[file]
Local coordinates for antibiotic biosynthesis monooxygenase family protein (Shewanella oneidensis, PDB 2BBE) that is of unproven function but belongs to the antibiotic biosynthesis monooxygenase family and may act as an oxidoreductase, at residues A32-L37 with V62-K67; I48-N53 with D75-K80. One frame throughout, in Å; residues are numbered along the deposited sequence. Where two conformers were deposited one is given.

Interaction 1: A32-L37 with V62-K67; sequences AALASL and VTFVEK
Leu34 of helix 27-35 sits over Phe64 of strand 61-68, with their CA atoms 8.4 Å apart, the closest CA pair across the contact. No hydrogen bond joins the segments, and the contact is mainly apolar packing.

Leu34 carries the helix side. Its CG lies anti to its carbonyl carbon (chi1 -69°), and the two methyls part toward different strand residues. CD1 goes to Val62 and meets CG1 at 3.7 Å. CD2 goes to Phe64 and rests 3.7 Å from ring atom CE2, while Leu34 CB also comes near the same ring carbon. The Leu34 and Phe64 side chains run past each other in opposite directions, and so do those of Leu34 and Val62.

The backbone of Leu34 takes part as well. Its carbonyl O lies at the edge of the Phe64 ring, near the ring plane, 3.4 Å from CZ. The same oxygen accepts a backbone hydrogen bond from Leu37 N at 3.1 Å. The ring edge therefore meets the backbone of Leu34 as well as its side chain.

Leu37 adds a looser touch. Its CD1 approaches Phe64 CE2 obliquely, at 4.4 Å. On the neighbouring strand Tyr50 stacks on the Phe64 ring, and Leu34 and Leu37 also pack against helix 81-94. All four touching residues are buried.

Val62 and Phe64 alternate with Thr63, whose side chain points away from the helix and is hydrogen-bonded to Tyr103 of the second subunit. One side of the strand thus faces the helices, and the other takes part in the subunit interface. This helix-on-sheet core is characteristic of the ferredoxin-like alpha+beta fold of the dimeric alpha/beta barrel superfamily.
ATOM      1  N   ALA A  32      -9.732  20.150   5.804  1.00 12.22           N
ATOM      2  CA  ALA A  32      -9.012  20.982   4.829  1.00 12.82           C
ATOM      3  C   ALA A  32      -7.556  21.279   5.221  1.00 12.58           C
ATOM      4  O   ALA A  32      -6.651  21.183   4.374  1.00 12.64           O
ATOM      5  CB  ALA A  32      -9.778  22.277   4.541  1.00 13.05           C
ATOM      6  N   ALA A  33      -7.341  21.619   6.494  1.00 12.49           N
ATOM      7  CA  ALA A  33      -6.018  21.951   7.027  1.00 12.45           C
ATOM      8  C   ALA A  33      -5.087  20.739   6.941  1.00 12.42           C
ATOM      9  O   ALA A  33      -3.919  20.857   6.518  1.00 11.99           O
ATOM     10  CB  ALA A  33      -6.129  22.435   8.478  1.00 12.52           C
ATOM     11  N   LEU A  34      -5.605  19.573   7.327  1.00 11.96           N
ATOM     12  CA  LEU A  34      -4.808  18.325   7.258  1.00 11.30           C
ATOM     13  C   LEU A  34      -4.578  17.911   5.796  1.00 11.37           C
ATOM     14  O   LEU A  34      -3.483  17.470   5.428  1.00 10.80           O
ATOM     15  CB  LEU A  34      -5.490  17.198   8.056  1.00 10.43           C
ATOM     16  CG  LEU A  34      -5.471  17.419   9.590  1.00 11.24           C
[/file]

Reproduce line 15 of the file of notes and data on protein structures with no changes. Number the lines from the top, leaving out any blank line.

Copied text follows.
ATOM      8  C   ALA A  33      -5.087  20.739   6.941  1.00 12.42           C